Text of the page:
It would also seek an early deal on transitional arrangements to smooth the way for the UK's departure in 2019. The Conservatives said only they had a clear plan for exiting the EU. Ahead of a campaign visit to Wales on Tuesday, Theresa May said the Brexit vote should have been a "wake-up call for a generation of politicians who have taken the people for granted for too long", but instead other parties had "closed ranks". The Conservatives are hoping to take seats from Labour on 8 June in areas which voted to leave the EU, including the Midlands, the north-east and north-west of England and across Wales. Most Labour MPs backed Remain vote in last year's referendum.
'No rolling back'
Labour has been criticised by, among others, former prime minister Tony Blair, for a perceived lack of clarity in its approach to Brexit. Unlike the Lib Dems, it has ruled out offering a second referendum on the terms of any Brexit deal, but suggested Parliament could stop a so-called "hard Brexit". In Labour's first major policy statement of the election campaign, the party is signalling it would take a different approach to the two-year process of negotiating the EU's exit - expected to start in earnest in June.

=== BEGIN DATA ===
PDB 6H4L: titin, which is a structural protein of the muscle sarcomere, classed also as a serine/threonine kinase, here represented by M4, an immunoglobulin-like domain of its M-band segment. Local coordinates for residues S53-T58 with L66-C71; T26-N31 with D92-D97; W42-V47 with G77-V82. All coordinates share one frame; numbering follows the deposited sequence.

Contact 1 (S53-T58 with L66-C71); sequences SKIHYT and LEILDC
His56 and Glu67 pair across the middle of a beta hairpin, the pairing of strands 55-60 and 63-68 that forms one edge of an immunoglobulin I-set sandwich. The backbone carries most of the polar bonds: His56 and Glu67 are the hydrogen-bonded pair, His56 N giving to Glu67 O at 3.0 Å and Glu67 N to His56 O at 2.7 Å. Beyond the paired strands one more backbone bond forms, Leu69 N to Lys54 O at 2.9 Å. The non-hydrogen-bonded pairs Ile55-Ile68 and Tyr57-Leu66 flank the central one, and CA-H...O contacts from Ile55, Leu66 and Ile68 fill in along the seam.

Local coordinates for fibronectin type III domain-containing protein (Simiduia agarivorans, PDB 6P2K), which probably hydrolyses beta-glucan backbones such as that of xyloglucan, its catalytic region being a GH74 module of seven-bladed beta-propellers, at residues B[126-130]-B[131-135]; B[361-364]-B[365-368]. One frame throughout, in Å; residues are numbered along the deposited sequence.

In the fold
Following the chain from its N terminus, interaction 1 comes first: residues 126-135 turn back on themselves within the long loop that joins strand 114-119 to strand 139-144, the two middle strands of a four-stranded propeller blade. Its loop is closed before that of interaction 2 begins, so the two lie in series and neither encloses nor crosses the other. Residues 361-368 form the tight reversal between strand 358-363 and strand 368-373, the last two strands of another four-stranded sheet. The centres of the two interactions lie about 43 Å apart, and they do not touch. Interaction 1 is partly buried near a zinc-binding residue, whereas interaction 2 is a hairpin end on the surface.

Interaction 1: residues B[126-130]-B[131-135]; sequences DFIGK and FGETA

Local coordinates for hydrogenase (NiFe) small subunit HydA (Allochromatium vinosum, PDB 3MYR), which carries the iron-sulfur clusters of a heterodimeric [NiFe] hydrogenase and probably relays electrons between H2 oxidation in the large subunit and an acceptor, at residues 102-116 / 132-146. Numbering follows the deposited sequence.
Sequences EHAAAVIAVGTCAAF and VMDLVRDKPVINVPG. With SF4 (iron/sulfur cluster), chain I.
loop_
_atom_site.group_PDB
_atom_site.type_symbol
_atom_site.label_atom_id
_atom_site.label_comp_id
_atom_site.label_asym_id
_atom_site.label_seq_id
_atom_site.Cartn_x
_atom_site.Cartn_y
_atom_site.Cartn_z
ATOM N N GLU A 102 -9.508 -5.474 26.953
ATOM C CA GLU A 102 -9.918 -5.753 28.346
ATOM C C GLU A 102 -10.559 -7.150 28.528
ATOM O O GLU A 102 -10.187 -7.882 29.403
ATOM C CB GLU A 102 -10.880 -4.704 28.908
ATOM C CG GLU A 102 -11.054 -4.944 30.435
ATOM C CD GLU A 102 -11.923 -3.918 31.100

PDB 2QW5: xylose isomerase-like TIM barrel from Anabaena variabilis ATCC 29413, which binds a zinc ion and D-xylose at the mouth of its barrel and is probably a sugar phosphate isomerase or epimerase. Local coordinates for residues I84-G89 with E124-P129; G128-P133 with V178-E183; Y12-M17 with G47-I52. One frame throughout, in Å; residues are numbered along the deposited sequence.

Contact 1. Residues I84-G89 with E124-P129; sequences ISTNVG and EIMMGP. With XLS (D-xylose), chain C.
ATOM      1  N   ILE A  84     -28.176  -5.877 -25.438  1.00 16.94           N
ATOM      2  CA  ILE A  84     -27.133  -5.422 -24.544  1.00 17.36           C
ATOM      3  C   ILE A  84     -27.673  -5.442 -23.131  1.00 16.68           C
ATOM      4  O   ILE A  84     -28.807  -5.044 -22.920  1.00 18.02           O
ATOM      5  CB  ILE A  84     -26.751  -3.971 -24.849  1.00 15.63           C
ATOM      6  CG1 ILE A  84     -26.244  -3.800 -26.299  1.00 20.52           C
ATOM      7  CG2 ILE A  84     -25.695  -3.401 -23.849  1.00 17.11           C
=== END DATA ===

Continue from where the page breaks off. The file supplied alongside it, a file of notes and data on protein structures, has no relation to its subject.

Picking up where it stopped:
It says it would:
Scrap Mrs May's Brexit plan - outlined in a White Paper in February - which envisages leaving the single market and customs union
Focus on a deal that "retains the benefits" of both organisations
Guarantee the legal status of the three million EU nationals living in the UK on its first day in office
Press for a reciprocal guarantee for the 1.2 million Britons living on the continent
Replace the government's proposed Great Repeal Bill - which would scrap the 1972 European Communities Act and transpose myriad existing EU laws applying to the UK into domestic law - with an EU Rights and Protections Bill